while at the same time continuing to provide securit y for the land-clearing company, which was beginnin g the complete destruction of all vegetation and the filling and leveling of all enemy installations on easter n Go Noi . Clearing 250 acres at a time to a depth of six inches, the blades of the combined company eventually would leave behind over 8,000 dirt-brown an d flat acres . The enemy, as a result, lost a long-used , major elephant grass- and bamboo-covered, bunker saturated haven and staging area s With the clearing effort well underway, the countersweep of eastern Go Noi and adjacent islands nearl y complete, and enemy activity decreasing by the day, Colonel Robertson, having reassumed command o n the 14th, decided to begin company-size search an d clear operations in the western portion of the island . At first light on the 19th, Morgenthaler's Compan y C, later joined by Company B, moved out from the railroad berm, searching in a westerly direction toward Bao An Dong . A homemade mine was tripped, then another, and another; western Go Noi was saturated with surprise firing devices . Evidence of this was borne out over the next several days as Morgethaler 's Marines continued the search from Bao An Tay to An Quyen , in the northwest corner, taking additional casualties . Solutions to the recurring problem of mines and boobytraps consisted of bombarding the areas with artillery fire, peppering with bombs and napalm , conducting all movement mounted on tanks or tracke d vehicles, and continually stressing the threat, ensuring that the troops maintained maximum dispersion while moving . These solutions, however, did no t eliminate the threat and casualties continued t o mount . The only way to avoid the surprise firin g devices, Colonel Morgenthaler later noted, was to "avoid the area which meant avoiding the missio n . . . . We did not stay inside our compounds like the Korean Marines in order to avoid casualties ." The 1st Battalion, 1st Marines' sweep of western G o Noi continued until the 21st, when the battalio n returned to its base at Dong Son (2). With the departure of Morgenthaler's Marines, the 2d Battalion, 1s t Marines assumed security for the land-clearing company and responsibility for most of the island, excep t for the area assigned the Korean Marines . Now it was Glasgow's battalion's turn to work western Go Noi . Operating with three companies, Lieutenant Colonel Glasgow was determined to find and destroy the remaining enemy hiding on Go Noi . Conductin g search and clear operations day after day, Marines of

00 0

Operation Pipestone Canyon : Attack on Go Noi
3 4I 5 6 7

kilometers 0



See Reference Map, Sections 26, 27, 32, 33


18 1 encounter—the things we have to take—you do n ' t enjoy it , you don't like it, but these are the things you do encounter . Then we said the Lord 's Prayer, prayed for those that we ha d lost, and passed the word . . . that all of us are going back , . . . that we have the same sweeps tomorrow that we had today, and we are going to find every boobytrap out there without tripping it . Troop morale raised, . . . we jumped off into the operation the next day and continued to march , and continued to sweep .8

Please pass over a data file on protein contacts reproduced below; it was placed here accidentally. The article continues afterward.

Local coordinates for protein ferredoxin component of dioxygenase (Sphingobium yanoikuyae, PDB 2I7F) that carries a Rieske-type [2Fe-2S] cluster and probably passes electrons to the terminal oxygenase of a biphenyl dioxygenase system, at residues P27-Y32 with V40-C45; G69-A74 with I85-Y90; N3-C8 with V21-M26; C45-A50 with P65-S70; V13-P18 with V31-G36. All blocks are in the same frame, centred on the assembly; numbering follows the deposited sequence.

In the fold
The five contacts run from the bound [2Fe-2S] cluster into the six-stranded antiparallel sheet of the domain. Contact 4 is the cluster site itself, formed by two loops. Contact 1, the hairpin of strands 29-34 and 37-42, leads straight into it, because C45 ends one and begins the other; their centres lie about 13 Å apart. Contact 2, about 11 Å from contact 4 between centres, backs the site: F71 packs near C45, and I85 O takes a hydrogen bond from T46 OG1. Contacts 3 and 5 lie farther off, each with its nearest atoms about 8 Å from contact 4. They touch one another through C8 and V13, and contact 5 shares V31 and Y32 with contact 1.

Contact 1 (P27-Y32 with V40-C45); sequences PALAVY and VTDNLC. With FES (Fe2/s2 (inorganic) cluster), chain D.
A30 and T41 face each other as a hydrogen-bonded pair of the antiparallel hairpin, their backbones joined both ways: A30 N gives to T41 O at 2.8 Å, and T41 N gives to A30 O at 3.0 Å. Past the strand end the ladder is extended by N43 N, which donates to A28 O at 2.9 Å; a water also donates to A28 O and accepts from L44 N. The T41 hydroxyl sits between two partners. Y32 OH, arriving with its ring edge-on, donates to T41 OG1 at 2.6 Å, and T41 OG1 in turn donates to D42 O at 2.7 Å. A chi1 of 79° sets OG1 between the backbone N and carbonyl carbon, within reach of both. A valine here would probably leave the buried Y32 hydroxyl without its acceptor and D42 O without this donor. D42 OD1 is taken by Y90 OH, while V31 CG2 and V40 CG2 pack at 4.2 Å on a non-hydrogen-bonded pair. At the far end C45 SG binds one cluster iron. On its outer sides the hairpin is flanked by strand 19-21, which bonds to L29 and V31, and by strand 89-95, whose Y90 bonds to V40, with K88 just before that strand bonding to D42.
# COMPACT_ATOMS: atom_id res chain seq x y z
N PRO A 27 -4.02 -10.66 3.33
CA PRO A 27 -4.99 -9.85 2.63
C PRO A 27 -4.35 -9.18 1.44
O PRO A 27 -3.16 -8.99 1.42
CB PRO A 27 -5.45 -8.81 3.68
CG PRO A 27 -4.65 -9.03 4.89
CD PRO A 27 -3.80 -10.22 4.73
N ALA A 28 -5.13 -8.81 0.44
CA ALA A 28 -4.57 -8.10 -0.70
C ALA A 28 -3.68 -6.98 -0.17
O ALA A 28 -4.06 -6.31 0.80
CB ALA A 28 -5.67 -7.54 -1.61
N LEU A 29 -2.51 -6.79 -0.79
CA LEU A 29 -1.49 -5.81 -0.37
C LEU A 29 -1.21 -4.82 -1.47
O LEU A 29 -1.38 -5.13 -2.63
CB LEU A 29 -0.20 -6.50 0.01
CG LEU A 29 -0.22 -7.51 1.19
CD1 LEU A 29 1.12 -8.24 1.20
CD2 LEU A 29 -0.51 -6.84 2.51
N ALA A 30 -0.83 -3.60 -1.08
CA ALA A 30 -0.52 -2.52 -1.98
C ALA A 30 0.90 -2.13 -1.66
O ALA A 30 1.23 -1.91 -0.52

the 2d Battalion, 1st Marines encountered numerou s surprise firing devices, but flushed out few troops . Th e continuing problem of boobytraps and mines not onl y took its toll in casualties, but also on the morale o f those left behind . Company G's Commanding Officer, Captain Frank H . Adams, observed the effects . Losing 59 men killed and wounded to boobytraps out o f a casualty total of 70, his company neared the breaking point during its sweep of western Go Noi, as he later recounted :
When you do encounter boobytraps and you continue t o trip them, it gets to the point where each individual withi n that unit—regardless of the leadership that you have—it get s to the point where the troops say: "They put them out there, we have got to sweep it, ultimately I'm going to hit tha t son-of-a-bitch that they put out there . I don' t know who is going to hit it tomorrow, but one of these days I'm goin g to hit one myself." When you get to that point as a troo p leader, as a squad leader, as a platoon leader, as a platoo n sergeant, and a company commander . . . you' re lost . . . . When a trooper feels he is going to get it, you have had the weenie . So we went back in [after taking several boobytrap casual ties], . . . sat down, got the company together, put the security out, and we got together for about a 15-minute talk . That is what I had planned, but I kind of choked up on them, so I only made it three and a half to four minutes . After talking to them, explaining to them, that these are the things of war that we have to encounter—that we will